2key-ratchet is an implementation of a Double Ratchet protocol and X3DH in TypeScript utilizing WebCrypto.
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README.md

2key-ratchet

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NPM

2key-ratchet is an implementation of a Double Ratchet protocol and X3DH in TypeScript utilizing WebCrypto.

The Double Ratchet protocol and X3DH were designed with goals of providing both forward secrecy and cryptographic deniability. Importantly there have been several independent security reviews that concluded they deliver on those goals.

The term “Double Ratchet” comes from how the protocol makes sure each message gets a new key: their Diffie-Hellman keys are “ratcheted” by each new message exchange; and so are the send/receive chains (the “symmetric-key ratchet”).

There are a few differences between the original specifications and 2key-ratchet, the most significant being, as it’s name suggests, it uses two keys, one for authentication and another for key exchange. The other big one is that secp256r1 is used instead of curve25519 because browsers do not yet support this curve natively.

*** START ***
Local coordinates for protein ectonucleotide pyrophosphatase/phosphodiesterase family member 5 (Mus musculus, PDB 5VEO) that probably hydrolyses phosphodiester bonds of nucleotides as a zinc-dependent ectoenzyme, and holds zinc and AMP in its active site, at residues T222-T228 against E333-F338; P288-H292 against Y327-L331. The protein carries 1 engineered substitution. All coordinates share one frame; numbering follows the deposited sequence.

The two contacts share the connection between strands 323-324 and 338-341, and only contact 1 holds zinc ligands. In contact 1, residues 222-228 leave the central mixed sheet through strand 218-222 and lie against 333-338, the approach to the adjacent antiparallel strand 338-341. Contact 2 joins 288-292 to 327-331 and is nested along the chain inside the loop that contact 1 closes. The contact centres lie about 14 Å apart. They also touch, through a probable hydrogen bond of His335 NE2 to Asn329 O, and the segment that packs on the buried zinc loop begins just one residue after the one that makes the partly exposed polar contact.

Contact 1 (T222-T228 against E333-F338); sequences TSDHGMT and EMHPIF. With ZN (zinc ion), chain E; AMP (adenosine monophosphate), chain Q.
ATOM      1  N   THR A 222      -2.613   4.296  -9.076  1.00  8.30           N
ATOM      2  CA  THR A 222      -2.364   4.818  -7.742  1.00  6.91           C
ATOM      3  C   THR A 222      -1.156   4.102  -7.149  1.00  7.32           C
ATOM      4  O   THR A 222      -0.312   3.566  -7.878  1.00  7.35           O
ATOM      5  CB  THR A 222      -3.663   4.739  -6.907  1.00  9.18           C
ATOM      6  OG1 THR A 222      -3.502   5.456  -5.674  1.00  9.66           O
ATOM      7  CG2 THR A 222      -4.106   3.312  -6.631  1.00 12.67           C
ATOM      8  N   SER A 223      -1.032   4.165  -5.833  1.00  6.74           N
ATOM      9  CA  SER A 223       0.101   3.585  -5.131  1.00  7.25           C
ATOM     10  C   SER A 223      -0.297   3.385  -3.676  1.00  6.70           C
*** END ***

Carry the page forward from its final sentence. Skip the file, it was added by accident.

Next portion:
See the ARCHITECTURE document to better understand the library structure.

For ideas on where you might use 2key-ratchet see the SCENARIOS document.

For licensing information, see the LICENSE file.

Overview

IdentityKeys

Each peer in the protocol has an IdentityKey, these are secp256r1 keys. These keys are used to authenticate both PreKeys and ExchangeKeys. IdentityKeys are used similarly to the public key in an X.509 certificate.

ExchangeKeys

ExchangeKeys are introduced by 2key-ratchet, they are used to derive PreKeys. The ExchangeKey is signed by a peers IdentityKey.

PreKeys

In 2key-ratchet a PreKey is a secp256r1 public key with an associated unique id. These PreKeys are signed by the IdentityKey.

On first use, clients generate a single signed PreKey, as well as a large list of unsigned PreKeys, and transmit all of them to a server.

Server

The server in the protocol is an untrusted entity, it simply stores preKeys for retrieval when the peer may be offline and unreachable.